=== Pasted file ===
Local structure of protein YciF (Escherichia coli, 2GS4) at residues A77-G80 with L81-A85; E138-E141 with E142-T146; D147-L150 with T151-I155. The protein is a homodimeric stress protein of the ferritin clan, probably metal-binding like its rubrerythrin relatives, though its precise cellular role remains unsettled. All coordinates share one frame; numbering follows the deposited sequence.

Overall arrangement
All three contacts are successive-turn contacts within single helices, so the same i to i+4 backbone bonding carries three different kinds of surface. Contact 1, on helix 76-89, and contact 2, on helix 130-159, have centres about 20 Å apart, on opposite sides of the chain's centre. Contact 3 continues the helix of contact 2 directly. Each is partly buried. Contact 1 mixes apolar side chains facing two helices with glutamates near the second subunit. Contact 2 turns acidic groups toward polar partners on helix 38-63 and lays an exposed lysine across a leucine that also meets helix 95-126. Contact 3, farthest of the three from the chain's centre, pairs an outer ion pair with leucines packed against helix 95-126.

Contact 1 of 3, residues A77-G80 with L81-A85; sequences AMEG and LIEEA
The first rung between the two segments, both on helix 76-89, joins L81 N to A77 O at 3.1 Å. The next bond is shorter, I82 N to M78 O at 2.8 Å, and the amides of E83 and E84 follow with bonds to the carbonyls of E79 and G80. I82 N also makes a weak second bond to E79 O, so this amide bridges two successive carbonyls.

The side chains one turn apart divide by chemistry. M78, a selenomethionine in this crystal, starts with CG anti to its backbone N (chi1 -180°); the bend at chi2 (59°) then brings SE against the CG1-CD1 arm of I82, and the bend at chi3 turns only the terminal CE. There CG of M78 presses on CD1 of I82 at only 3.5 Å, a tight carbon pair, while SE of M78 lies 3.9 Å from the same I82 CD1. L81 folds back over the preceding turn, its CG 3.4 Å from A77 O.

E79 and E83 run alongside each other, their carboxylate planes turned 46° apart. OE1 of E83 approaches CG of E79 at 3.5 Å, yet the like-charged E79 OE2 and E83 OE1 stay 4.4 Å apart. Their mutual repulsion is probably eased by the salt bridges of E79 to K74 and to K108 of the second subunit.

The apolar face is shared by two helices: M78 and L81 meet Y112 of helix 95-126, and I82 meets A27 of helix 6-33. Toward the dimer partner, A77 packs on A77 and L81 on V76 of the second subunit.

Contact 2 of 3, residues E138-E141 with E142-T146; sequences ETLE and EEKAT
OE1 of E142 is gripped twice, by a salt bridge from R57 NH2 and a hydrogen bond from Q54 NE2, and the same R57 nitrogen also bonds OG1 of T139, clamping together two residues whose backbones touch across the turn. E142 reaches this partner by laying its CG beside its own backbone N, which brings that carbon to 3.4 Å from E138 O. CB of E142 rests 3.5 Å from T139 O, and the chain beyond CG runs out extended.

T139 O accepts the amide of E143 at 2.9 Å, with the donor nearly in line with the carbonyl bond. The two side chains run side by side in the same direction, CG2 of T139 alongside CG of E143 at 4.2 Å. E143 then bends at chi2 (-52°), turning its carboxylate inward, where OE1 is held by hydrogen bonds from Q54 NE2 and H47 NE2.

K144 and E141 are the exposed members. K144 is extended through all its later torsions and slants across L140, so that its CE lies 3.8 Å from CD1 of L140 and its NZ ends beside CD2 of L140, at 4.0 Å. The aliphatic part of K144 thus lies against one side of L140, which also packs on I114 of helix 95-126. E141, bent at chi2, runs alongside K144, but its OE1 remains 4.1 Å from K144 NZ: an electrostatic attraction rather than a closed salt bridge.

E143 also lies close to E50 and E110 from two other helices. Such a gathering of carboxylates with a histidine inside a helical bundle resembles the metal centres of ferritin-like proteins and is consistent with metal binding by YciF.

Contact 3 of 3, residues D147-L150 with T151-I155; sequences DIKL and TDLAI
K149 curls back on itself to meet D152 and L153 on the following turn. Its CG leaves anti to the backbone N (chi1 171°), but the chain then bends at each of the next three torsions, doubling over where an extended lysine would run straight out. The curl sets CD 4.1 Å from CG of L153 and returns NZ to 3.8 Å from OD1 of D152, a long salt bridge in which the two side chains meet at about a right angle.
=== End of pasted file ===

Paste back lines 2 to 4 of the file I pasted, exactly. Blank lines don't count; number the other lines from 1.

Overall arrangement
All three contacts are successive-turn contacts within single helices, so the same i to i+4 backbone bonding carries three different kinds of surface. Contact 1, on helix 76-89, and contact 2, on helix 130-159, have centres about 20 Å apart, on opposite sides of the chain's centre. Contact 3 continues the helix of contact 2 directly. Each is partly buried. Contact 1 mixes apolar side chains facing two helices with glutamates near the second subunit. Contact 2 turns acidic groups toward polar partners on helix 38-63 and lays an exposed lysine across a leucine that also meets helix 95-126. Contact 3, farthest of the three from the chain's centre, pairs an outer ion pair with leucines packed against helix 95-126.

Contact 1 of 3, residues A77-G80 with L81-A85; sequences AMEG and LIEEA